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Health | Staying safe with foods to help fight stomach bacteria

Helicobacter pylori, also known as H. pylori, is a bacterium that is commonly found in the stomach. It is present in about half of the world’s population. H. pylori is capable of causing a number of digestive problems, including ulcers and, much less commonly, stomach cancer. It is not clear why some people with H. pylori get these conditions and others do not.


H. Pylori Risk Factors:


H. pylori is probably spread by consuming food or water contaminated with faecal matter. H. pylori causes changes to the stomach and duodenum (the first part of the small intestine) The bacteria infect the protective tissue that lines the stomach and this leads to the release of certain enzymes and toxins and activation of the immune system. Together, these factors may directly or indirectly injure the cells of the stomach or duodenum. It then can lead to chronic inflammation in the walls of the stomach (gastritis) or duodenum (duodenitis). As a result of these changes, the stomach and duodenum are more vulnerable to damage from digestive juices, such as stomach acid.




Most individuals with chronic gastritis or duodenitis have no symptoms. However, some people develop more serious problems, including stomach or duodenal ulcers. You can also feel discomfort in your back, chest, suffer from bloating and feeling full, even when very little has been eaten. It can cause a lack of appetite, nausea, dark stools, ulcers that bleed and low blood count as well as significant weight loss.


How Is It Diagnosed?


Breath tests — Breath tests (known as urea breath tests) require that you drink a specialised solution containing a substance that is broken down by the H. pylori bacterium. The breakdown products can be detected in your breath.


Stool tests — Tests are available that detect H. pylori proteins in stool.


Blood tests — Blood tests can detect specific antibodies (proteins) that the body’s immune system develops in response to the H. pylori bacterium. However, concerns over its accuracy have limited its use.


Medications — No single drug cures H. pylori infection. Most treatment regimens involve taking several medications for 14 days.


Most of the treatment regimens include a medication called a proton pump inhibitor. This medication decreases the stomach’s production of acid, which allows the tissues damaged by the infection to heal. Examples of proton pump inhibitors include lansoprazole (Prevacid), omeprazole (Prilosec), pantoprazole (Protonix), rabeprazole (AcipHex), dexlansoprazole (Dexilant), and esomeprazole (Nexium).


Two antibiotics are also generally recommended; this reduces the risk of treatment failure and antibiotic resistance. However, there are increasing numbers of patients with H. pylori infection that is resistant to antibiotics, so it is important to take all the medications prescribed and to have a test that confirms that the infection has been cleared. If the first treatment fails, re-treatment is required and at least one of the antibiotics is different from those used in the first treatment course.


Follow-up — After completing H. pylori treatment, repeat testing is usually performed to ensure that the infection has resolved. This is typically done with a breath or stool test. Blood tests are not recommended for follow up testing; the antibody detected by the blood test often remains in the blood for four or more months after treatment, even after the infection is eliminated.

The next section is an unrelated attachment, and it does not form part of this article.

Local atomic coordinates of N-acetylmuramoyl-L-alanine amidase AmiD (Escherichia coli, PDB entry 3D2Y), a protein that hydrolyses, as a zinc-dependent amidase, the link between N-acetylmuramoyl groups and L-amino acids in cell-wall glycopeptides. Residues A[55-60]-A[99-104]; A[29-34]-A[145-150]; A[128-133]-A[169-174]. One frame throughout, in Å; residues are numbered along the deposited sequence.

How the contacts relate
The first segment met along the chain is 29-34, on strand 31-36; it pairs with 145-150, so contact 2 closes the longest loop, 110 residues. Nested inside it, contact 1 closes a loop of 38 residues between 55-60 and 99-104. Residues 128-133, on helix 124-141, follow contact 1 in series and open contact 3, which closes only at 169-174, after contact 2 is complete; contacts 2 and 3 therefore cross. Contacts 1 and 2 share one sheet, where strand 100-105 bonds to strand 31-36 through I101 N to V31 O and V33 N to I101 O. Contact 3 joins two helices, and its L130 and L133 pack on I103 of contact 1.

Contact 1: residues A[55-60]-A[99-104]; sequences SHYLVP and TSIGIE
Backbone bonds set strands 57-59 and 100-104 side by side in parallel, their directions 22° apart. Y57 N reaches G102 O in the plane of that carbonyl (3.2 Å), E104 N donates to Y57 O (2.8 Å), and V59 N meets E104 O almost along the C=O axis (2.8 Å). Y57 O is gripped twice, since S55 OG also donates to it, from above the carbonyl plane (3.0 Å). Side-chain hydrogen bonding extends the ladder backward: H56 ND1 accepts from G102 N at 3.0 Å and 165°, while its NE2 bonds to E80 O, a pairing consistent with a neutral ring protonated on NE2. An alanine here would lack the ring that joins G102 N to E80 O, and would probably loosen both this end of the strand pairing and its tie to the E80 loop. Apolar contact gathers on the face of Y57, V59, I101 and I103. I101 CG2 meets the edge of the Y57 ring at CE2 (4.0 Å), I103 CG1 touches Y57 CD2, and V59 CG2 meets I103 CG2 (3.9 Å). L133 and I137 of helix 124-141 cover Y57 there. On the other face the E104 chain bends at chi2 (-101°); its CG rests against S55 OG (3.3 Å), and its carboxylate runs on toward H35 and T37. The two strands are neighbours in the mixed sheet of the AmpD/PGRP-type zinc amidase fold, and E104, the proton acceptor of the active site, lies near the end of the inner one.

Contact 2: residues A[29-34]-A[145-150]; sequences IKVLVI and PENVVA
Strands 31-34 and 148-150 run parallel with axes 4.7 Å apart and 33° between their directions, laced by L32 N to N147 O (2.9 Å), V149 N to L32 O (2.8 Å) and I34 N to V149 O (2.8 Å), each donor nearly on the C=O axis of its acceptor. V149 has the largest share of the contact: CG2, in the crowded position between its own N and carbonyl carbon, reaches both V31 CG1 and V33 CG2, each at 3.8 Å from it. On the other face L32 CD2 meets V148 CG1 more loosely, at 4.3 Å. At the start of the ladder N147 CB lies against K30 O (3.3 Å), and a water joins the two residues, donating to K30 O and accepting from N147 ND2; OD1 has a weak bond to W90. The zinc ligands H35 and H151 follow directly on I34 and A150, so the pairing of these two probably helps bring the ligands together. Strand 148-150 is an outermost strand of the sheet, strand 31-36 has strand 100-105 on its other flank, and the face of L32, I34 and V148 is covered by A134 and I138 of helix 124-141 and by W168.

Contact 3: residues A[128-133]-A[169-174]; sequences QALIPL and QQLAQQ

There are specific foods that you can include in your daily regime that will help with this condition too, and some patients have reported getting great results from foods and herbs.


The best foods are:


1. Cranberries, as they contain proanthocyanidins which kill the bacteria.


2. Broccoli and cabbage contain isothiocyanates – particularly one called sulforaphane, and are very potent at killing h. pylori. The foods highest in sulforaphanes are sauerkraut juice, broccoli, and broccoli sprouts.


3. Garlic, onions, scallions, leeks, and shallots all act as a powerful natural antibiotic.


4. Green tea contains antioxidants, which can boost health and reduce inflammation.


5. Ginger is one of the best natural cures for stomach bugs, and its benefits extend to h. pylori infections too.


6. Manuka honey contains a natural form of hydrogen peroxide in it, which is great for treating bacterial infections.


7. Oil of oregano contains a chemical called carvacrol, which works by destroying the cell membranes of bacteria and stopping them from replicating. A great thing about oil of oregano is that it kills bad bacteria while keeping healthy bacteria intact.


8. Vitamin C (especially citrus fruits). High amounts of vitamin C in diets is essential as it reduces inflammation and protects against h. pylori infection.


9. Fatty Acids (especially fish) don’t necessarily kill h. pylori bacteria. However, having a high intake of healthy fats helps to reduce inflammation.


10. Turmeric is one of my all-time favourite super foods. It is a potent anti-inflammatory, antimutagen, antioxidant and anti bacterial. Multiple studies have shown how turmeric can eradicate h. pylori infections. It is thought to work by blocking the shikimate pathway, which is required for metabolic production in bacteria.


11. Certain probiotics. A probiotic is any bacteria which has positive effects when taken. In the case of h. pylori, certain probiotics can fight off the harmful bacteria while healing the stomach lining and reducing symptoms.


If you are suffering from this really unpleasant condition it’s best to do all that you can to strengthen your immune system and build up your resistance.

Posted in Lifestyle.